Here, there is no dispute that plaintiff appeared for her deposition on January 23, 2017 or that the parties agreed that plaintiff would appear without her child. Nonetheless, plaintiff brought her child because of trouble securing childcare.

Defendant does not offer authority permitting the Court to compel a deposition under the circumstances: plaintiff appeared, and the order was silent on the issue of her child. Nonetheless, given defendant’s request to compel plaintiff to appear without child on March 22, 2017, plaintiff’s willingness to appear on March 23, 2017, and the parties’ agreement that plaintiff would appear without child, plaintiff is ORDERED to appear without child by March 23, 2017 for her second deposition session. The motion is GRANTED consistent with the above.

OSC re Contempt: Defendant’s request to set an OSC re contempt is DENIED for the same reasons as above. Plaintiff did not violate the order concerning her January 23, 2017 deposition, and her counsel represents that the nonappearance fees will be paid by the time of this hearing.

Sanctions: Defendant requests an additional monetary sanction for bringing these motions under Code of Civil Procedure section 2025.450 concerning motions to compel deposition and section 2030.030 concerning the number of interrogatories a party may propound. MOT 9:4-5.

Under the circumstances, the Court finds that plaintiff acted with substantial justification and is not subject to a monetary sanction under section 2025.450 subdivision (g) and declines to exercise its discretion to award a monetary sanction under section 2025.450 subdivision (h). As mentioned above, plaintiff did not violate the order because she appeared for the deposition, and her counsel represents that the nonappearance costs for the earlier deposition will be paid. Section 2030.030 is obviously inapplicable, so no sanctions are awarded under this section.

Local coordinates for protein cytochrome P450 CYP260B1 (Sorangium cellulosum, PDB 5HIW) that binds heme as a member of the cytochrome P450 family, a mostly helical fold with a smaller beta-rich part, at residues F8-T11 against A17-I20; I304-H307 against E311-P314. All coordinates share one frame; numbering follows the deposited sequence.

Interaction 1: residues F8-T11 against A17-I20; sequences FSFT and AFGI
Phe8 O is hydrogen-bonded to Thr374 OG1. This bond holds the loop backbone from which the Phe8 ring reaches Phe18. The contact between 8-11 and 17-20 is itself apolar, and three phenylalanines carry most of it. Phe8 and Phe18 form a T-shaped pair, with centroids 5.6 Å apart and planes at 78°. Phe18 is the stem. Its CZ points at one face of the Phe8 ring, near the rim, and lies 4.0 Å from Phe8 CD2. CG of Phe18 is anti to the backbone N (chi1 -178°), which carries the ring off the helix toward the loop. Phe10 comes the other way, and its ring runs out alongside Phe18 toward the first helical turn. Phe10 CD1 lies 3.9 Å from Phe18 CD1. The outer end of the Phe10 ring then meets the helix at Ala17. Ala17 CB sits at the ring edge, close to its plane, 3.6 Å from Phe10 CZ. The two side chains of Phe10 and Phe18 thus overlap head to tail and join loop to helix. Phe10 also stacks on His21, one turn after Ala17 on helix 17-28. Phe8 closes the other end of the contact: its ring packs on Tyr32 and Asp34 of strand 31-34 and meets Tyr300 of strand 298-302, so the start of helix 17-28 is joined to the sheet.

Additionally, defendant’s request for $6,000, representing 16 hours’ work on this improperly combined set of motion is excessive because the motions involved no complex issues of law or fact, it is clear that plaintiff did not violate the order concerning her appearance at the January 23, 2017 deposition, and plaintiff’s counsel openly communicated with defendant about plaintiff’s circumstances prior to its bringing these motions. Therefore, defendant’s request for an additional monetary sanction is DENIED.

The motions are DENIED, except that the motion to compel deposition is GRANTED insofar as PLAINTIFF IS ORDERED to appear without child for her second deposition session by March 23, 2017.

DEFENDANT IS ORDERED to pay an additional $60 filing fee.

This ruling and order is ineffective unless and until defendant delivers proof to this Department that the additional filing fee has been paid.

Defendant to give notice.